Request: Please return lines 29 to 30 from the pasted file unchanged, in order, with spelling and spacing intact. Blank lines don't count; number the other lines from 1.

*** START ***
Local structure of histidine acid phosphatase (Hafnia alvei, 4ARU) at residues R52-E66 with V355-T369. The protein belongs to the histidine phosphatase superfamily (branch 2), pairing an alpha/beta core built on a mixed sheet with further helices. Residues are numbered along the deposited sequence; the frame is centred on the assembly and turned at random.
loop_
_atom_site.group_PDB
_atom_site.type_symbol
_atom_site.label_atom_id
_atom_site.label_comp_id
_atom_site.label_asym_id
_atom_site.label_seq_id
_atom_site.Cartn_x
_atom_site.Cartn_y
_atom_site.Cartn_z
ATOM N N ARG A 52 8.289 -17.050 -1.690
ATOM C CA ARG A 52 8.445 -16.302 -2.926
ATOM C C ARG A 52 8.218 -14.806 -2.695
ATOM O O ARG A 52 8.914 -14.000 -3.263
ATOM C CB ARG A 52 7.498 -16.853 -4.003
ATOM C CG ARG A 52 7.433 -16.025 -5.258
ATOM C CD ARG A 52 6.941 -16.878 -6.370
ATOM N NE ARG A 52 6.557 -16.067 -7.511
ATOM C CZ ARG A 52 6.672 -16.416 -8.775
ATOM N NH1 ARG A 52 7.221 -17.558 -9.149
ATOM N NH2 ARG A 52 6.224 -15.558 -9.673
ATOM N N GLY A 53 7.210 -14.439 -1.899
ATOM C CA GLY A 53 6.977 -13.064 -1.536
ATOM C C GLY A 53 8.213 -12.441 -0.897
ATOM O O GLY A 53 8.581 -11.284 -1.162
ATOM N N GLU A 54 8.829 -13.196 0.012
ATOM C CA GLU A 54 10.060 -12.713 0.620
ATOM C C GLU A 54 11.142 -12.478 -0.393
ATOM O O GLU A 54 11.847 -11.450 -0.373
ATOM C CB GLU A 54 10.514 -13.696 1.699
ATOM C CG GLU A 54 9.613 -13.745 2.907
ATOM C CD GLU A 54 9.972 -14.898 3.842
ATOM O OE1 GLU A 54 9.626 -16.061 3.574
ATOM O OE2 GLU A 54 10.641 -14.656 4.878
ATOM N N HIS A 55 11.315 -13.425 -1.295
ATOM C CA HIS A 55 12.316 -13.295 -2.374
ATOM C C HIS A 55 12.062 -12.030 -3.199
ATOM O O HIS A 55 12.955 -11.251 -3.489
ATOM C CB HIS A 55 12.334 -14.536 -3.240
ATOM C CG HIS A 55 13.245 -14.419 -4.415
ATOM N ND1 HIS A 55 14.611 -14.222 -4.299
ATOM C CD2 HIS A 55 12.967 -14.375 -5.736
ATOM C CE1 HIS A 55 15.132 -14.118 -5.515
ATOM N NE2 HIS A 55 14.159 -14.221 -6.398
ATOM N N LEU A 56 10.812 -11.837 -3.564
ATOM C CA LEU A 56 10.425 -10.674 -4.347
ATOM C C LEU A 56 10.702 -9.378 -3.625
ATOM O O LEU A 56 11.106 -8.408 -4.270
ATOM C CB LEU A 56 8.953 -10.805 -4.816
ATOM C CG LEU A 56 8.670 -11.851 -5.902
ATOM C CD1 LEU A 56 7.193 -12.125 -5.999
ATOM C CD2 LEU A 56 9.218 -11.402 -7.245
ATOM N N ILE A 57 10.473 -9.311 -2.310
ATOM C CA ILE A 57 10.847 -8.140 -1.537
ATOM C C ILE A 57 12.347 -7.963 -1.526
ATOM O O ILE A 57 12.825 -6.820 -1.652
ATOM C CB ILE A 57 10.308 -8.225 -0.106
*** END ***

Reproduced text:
ATOM C C GLU A 54 11.142 -12.478 -0.393
ATOM O O GLU A 54 11.847 -11.450 -0.373